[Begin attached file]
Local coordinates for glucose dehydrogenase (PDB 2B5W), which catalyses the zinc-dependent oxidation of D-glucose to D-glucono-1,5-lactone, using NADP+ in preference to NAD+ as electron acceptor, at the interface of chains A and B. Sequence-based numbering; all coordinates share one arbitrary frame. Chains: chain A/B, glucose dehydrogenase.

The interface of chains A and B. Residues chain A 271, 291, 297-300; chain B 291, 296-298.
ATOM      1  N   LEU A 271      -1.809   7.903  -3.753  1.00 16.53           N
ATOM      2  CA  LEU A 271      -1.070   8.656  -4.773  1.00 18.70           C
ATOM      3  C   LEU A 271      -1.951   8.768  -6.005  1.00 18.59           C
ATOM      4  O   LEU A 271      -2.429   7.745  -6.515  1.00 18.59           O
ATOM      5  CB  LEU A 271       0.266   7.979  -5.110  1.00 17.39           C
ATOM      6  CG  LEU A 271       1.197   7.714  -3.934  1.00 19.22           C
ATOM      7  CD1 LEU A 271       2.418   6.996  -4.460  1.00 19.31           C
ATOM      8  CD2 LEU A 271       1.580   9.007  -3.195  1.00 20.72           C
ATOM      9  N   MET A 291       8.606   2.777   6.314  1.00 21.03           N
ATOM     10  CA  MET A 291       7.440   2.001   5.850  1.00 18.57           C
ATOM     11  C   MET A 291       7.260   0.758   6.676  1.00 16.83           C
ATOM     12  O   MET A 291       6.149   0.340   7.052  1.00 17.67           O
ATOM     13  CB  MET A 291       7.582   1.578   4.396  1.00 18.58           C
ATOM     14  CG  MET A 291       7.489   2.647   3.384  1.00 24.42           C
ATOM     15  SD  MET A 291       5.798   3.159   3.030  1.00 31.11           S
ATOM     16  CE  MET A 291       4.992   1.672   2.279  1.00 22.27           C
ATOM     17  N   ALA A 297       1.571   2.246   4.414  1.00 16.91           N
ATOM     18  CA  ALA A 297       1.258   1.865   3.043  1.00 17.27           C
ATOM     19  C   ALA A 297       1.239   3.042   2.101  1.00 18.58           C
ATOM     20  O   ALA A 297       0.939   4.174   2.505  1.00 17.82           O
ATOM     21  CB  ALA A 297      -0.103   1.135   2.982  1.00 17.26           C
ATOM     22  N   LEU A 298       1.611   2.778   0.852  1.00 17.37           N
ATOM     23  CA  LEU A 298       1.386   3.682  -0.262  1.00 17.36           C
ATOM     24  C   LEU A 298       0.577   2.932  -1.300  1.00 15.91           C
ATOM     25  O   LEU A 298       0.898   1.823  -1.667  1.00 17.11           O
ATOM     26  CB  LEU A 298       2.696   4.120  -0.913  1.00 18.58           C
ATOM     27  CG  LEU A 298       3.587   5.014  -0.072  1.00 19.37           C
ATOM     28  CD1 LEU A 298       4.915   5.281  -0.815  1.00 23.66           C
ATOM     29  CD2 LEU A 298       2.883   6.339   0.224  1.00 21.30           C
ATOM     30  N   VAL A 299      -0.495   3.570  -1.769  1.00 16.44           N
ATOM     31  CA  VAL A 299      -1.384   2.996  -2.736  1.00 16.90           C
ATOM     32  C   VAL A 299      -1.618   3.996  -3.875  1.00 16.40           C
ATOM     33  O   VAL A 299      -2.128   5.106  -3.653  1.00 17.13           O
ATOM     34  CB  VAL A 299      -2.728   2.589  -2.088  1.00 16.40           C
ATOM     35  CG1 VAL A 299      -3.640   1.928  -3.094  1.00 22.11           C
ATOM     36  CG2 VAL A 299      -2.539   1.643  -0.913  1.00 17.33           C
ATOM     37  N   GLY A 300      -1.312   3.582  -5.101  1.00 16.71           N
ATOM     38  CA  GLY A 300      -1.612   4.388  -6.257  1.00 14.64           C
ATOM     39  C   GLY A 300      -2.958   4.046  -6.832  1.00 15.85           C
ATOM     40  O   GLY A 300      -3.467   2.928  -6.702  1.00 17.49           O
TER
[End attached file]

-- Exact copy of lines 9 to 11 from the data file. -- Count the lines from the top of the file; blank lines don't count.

ATOM      7  CD1 LEU A 271       2.418   6.996  -4.460  1.00 19.31           C
ATOM      8  CD2 LEU A 271       1.580   9.007  -3.195  1.00 20.72           C
ATOM      9  N   MET A 291       8.606   2.777   6.314  1.00 21.03           N